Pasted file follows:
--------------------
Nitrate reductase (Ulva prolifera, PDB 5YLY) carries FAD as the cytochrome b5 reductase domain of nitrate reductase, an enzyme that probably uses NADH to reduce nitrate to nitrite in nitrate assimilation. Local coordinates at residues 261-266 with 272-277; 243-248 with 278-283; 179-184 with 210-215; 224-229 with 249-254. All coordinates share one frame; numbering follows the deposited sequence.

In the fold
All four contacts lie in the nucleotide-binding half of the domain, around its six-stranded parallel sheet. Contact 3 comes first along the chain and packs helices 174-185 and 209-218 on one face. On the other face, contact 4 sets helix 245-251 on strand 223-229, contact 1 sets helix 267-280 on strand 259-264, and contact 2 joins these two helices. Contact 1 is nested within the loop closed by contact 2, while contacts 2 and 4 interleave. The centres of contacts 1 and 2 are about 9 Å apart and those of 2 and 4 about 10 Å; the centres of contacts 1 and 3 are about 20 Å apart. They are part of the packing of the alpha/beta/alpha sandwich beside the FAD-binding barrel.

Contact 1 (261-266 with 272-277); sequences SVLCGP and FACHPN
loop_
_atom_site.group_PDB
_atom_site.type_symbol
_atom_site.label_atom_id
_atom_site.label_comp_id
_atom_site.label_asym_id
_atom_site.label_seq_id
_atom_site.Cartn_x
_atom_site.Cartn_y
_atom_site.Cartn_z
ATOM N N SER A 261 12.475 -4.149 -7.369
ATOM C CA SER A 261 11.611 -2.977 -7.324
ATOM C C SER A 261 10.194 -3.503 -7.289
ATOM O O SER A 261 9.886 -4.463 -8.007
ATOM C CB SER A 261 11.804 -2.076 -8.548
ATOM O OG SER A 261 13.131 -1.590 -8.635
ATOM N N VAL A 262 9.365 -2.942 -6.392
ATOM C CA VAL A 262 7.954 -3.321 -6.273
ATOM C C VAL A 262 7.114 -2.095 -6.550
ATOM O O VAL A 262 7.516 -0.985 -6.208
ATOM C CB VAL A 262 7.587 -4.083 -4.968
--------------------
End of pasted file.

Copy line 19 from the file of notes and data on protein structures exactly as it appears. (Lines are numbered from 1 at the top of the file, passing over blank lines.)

ATOM C CB SER A 261 11.804 -2.076 -8.548